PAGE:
*Much of the base wood information presented here is made available by the USDA FPL FS. If you are interested in a much more technical description of wood properties, I encourage you to visit the source.

Categories
imported-hardwood

Avodire (Turraeanthus africanus)

Avodire is an imported hardwood

Location

Avodire (Turraeanthus africanus) has a rather extensive range in Africa, from Sierra Leone westward to the Congo region and southward to Zaire and Angola. It is most common in the eastern region of the Ivory Coast and is scattered elsewhere. Avodire is a medium-size tree of the rainforest where it forms fairly dense but localized and discontinuous timber stands.

Characteristics

The wood is cream to pale yellow with high natural luster; it eventually darkens to a golden yellow. The grain is sometimes straight but more often wavy or irregularly interlocked, which produces an unusual and attractive mottled figure when sliced or cut on the quarter. Although avodire weighs less than northern red oak (Quercus rubra), it has almost identical strength properties except that it is lower in shock resistance and shear. The wood works fairly easily with hand and machine tools and finishes well in most operations.

Primary Uses

Figured material is usually converted into veneer for use in decorative work, and it is this kind of material that is chiefly imported into the United States. Other uses include furniture, fine joinery, cabinetwork, and paneling.

*Much of the base wood information presented here is made available by the USDA FPL FS. If you are interested in a much more technical description of wood properties, I encourage you to visit the source.

Categories
imported-hardwood

Angelique (Dicorynia guianensis)

Angelique is an imported hardwood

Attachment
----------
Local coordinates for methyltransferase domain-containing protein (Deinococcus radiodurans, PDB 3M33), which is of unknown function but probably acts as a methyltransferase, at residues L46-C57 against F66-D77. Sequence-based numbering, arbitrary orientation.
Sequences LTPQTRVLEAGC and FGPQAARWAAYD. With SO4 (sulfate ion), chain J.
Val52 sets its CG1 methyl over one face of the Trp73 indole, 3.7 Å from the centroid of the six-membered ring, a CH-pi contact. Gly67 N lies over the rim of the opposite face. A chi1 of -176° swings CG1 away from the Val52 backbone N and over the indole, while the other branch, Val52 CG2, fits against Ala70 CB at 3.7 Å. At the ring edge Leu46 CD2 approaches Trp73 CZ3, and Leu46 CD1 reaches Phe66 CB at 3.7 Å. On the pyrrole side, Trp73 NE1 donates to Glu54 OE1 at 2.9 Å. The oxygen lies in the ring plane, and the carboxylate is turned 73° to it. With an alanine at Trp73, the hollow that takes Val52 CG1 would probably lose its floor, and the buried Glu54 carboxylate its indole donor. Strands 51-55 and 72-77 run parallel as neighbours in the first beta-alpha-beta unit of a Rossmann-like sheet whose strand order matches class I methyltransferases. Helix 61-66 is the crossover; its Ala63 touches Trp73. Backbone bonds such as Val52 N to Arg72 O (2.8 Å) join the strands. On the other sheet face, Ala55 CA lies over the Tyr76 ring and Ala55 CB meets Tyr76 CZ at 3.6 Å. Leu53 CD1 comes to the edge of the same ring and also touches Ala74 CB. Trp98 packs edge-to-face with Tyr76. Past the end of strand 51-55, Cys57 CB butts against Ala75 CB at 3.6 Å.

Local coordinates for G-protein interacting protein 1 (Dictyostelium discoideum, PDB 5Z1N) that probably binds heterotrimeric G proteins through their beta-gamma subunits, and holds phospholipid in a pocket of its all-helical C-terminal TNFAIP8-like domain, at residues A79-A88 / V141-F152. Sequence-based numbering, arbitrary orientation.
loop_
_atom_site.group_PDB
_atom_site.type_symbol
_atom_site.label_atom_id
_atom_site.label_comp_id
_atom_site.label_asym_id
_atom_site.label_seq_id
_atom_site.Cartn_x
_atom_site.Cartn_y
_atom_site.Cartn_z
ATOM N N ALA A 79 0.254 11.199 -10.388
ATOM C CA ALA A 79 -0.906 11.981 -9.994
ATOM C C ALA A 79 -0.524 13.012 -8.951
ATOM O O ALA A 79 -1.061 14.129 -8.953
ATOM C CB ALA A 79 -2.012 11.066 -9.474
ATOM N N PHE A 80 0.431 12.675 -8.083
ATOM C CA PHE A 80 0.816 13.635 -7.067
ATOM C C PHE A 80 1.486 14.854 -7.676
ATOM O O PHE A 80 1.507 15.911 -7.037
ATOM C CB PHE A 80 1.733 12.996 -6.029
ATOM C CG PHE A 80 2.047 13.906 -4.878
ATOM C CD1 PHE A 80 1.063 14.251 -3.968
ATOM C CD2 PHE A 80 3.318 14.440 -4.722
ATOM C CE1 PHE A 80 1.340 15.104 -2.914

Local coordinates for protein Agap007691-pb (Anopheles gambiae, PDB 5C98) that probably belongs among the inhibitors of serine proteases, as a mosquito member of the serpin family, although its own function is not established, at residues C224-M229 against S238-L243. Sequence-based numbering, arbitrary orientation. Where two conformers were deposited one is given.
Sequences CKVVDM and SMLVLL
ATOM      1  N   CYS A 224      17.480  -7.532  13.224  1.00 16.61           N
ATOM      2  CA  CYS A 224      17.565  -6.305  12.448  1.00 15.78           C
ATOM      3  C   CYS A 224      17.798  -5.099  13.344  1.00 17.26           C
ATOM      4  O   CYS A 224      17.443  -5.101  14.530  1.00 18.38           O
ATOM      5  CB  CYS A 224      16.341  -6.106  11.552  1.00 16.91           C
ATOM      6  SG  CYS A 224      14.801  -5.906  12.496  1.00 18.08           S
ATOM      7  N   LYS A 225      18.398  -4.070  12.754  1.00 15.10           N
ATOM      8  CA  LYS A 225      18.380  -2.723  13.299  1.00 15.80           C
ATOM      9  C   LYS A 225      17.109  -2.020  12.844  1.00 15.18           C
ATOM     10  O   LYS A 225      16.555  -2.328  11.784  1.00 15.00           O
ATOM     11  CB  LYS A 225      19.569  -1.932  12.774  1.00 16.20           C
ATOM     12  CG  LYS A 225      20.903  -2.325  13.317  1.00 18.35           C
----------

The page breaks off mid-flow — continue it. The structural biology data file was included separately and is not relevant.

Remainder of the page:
Location

Angelique (Dicorynia guianensis) comes from French Guiana and Suriname.

Characteristics

Because of the variability in heartwood color between different trees, two forms are commonly recognized by producers. The heartwood that is russet-colored when freshly cut and becomes superficially dull brown with a purplish cast is referred to as “gris.” The heartwood that is more distinctly reddish and frequently shows wide purplish bands is called “angelique rouge.” The texture of the wood is somewhat coarser than that of black walnut (Juglans nigra), and the grain is generally straight or slightly interlocked. In strength, angelique is superior to teak (Tectona grandis) and white oak (Quercus alba), when green or air dry, in all properties except tension perpendicular to grain. Angelique is rated as highly resistant to decay and resistant to marine borer attack. Machining properties vary and may be due to differences in density, moisture content, and silica content. After the wood is thoroughly air or kiln dried, it can be worked effectively only with carbide-tipped tools.

Primary Uses

The strength and durability of angelique make it especially suitable for heavy construction, harbor installations, bridges, heavy planking for pier and platform decking, and railroad bridge ties. The wood is also suitable for ship decking, planking, boat frames, industrial flooring, and parquet blocks and strips.

*Much of the base wood information presented here is made available by the USDA FPL FS. If you are interested in a much more technical description of wood properties, I encourage you to visit the source.

Categories
imported-hardwood

Andiroba (Carapa guianensis)

Andiroba is an imported hardwood

Location

Because of the widespread distribution of andiroba (Carapa guianensis) in tropical America, the wood is known under a variety of names, including cedro macho, carapa, crabwood, and tangare. These names are also applied to the related species Carapa nicaraguensis, whose properties are generally inferior to those of C. guianensis.